When night fell, the demon of unrest still possessed her. She went on with her tests; with a candle she traversed the house from garret to cellar, hiding pins, needles, thimbles, spools, under pillows, under carpets, in cracks in the walls, under the coal in the bin; then sent the little fellow in the dark to find them; which he did, and was happy and proud when she praised him and smothered him with caresses.
From this time forward life took on a new complexion for her. She said, "The future is secure—I can wait, and enjoy the waiting." The most of her lost interests revived. She took up music again, and languages, drawing, painting, and the other long-discarded delights of her maidenhood. She was happy once more, and felt again the zest of life. As the years drifted by she watched the development of her boy, and was contented with it. Not altogether, but nearly that. The soft side of his heart was larger than the other side of it. It was his only defect, in her eyes. But she considered that his love for her and worship of her made up for it. He was a good hater—that was well; but it was a question if the materials of his hatreds were of as tough and enduring a quality as those of his friendships—and that was not so well.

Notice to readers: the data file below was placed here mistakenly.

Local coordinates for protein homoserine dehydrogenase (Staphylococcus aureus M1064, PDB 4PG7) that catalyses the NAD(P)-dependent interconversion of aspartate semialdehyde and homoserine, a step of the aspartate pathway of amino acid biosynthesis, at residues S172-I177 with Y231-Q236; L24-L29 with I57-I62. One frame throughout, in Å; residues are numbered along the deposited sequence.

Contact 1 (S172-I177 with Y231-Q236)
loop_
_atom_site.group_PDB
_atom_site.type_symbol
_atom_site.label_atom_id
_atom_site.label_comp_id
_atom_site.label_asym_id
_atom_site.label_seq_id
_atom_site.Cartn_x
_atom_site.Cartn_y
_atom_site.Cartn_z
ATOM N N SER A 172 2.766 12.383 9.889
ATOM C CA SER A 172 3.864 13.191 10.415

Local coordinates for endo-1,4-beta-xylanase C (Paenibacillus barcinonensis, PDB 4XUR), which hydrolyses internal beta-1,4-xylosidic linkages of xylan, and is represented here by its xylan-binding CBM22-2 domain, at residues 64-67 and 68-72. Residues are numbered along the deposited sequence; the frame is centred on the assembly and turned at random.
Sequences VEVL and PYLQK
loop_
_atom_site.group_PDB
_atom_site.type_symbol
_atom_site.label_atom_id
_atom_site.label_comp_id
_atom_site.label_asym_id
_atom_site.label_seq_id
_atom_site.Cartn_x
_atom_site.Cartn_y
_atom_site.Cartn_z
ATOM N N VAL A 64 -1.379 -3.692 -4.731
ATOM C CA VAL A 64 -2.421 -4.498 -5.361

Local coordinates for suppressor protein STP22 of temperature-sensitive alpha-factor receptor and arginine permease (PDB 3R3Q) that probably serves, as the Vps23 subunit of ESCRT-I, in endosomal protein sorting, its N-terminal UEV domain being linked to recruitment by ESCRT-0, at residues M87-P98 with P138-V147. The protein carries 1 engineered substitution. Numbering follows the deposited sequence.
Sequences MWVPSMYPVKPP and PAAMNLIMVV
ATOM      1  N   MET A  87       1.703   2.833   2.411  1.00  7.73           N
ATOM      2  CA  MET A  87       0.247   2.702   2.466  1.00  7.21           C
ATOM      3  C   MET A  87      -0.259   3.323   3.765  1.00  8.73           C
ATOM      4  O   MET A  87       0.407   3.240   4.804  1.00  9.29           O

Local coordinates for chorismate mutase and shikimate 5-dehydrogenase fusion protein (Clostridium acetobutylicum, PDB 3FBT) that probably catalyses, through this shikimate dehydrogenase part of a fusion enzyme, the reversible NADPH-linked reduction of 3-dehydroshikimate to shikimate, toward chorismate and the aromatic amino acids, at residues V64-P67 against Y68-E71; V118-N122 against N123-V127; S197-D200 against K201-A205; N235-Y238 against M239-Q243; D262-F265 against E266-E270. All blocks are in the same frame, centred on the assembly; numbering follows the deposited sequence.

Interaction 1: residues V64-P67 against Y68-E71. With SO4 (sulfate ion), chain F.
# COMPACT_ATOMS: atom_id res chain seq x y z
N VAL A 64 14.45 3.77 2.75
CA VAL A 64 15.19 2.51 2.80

The years drifted on. Archy was become a handsome, shapely, athletic youth, courteous, dignified, companionable, pleasant in his ways, and looking perhaps a trifle older than he was, which was sixteen. One evening his mother said she had something of grave importance to say to him, adding that he was old enough to hear it now, and old enough and possessed of character enough and stability enough to carry out a stern plan which she had been for years contriving and maturing. Then she told him her bitter story, in all its naked atrociousness. For a while the boy was paralyzed; then he said,
"I understand. We are Southerners; and by our custom and nature there is but one atonement. I will search him out and kill him."